Why Warmer Weather Makes Big Mountains: Snow Is the Enemy

By Allison Bond | August 14, 2009 8:12 am

Himalayan MountainsScientists once thought that the intensity of the movement of the Earth’s tectonic plates determined how high a mountain could soar. But new research shows that it’s actually the efficiency with which colder climates erode mountains that limits their height, according to a recent study published in Nature.

The force of the tectonic plates pushing upwards, along with the strength of the Earth’s crust underneath the mountain and the force of erosion, all factor into a mountain’s height. All of the world’s highest ranges have strong underlying crust, but until now it wasn’t clear whether the world’s tallest peaks were dominated by strong uplift or minimal erosion. Using satellite images… researchers mapped all the major mountain ranges between 60° north and 60° south, plotting their land surface area against elevation [New Scientist]. They used a computer model to explore the effects of glacial erosion on these mountain ranges, and also looked at how each range’s latitude compared with its average snowline, or the point at which no significant amount of ice or snow accumulates on a mountain.

The study found that the location of a mountain’s snowline corresponds to the height of the mountain; in fact, a mountain peak rarely lies more than 1,500 meters, or a little less than 5,000 feet, above the snowline. In addition, when the snowline on mountains starts lower down… erosion takes place at lower altitudes. At cold locations far from the equator… erosion by snow and ice easily matched any growth due to the Earth’s plates crunching together [Guardian]. And closer to the equator, snowlines are higher due to warmer weather.

Overall, then, at locations near the equator, erosion cuts down less on a mountain’s height than it does nearer to the poles. For that reason, equatorial ranges are generally taller than polar ones. “Erosion processes are more effective above the snowline where glacial erosion dominates”[New Scientist], says co-author Vivi Pedersen. Below the snowline, rocks and rivers provide the main source of erosion, but these factors don’t break down mountains as efficiently as ice and snow.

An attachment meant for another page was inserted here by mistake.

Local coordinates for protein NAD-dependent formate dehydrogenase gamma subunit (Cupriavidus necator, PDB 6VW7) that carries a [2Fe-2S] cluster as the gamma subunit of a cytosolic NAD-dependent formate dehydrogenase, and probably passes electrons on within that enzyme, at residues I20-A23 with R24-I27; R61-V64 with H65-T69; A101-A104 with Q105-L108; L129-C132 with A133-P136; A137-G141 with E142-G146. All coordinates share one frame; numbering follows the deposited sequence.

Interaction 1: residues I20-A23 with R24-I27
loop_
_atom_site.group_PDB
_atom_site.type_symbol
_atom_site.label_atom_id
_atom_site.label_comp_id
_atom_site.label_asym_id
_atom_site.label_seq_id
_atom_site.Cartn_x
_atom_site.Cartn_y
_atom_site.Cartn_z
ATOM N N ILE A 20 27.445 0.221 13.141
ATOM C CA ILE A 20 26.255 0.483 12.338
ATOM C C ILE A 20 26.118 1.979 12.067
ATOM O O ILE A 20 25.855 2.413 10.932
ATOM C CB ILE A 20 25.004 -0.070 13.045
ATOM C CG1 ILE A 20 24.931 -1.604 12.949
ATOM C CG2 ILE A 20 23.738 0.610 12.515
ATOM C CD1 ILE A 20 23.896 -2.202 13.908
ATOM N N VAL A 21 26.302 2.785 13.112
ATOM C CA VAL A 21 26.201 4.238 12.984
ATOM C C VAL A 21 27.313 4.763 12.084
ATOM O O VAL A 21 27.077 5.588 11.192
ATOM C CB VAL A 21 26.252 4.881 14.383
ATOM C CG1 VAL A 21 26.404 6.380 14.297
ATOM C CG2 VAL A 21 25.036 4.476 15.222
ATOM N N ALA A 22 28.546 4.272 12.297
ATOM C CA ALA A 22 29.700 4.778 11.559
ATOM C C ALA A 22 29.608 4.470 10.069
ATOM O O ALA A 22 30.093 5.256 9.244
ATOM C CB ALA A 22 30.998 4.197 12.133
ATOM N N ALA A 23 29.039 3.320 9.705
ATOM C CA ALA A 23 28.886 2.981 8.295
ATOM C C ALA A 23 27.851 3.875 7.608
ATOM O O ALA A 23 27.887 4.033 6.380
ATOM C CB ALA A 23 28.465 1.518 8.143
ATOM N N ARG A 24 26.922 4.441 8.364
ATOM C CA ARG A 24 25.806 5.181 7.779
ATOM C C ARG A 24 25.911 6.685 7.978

Related Content:
80beats: In a Russian Mountain Range, Unknown Forces Made Perfect “Quasicrystals”
80beats: More Dust Storms = Faster Snowmelt in the Rockies, Less Water This Summer
80beats: Radar Reveals Antarctica’s Secret Landscape, Hidden Beneath Miles of Ice

Image: flickr / Syeefa Jay

CATEGORIZED UNDER: Environment
  • YouRang

    I once saw the claim that the Appalachians were once 40k tall. I wonder if this study will cast doubt on that. I think the Appalachians were mountain building at roughly the same time as the inland sea over the present Mississippi river; so surely there was no dearth of ice and snow then. I’m not sure how they inferred 40k; but if it’s true, it would seem to really prove how hot it was–we’re lucky we’re alive!

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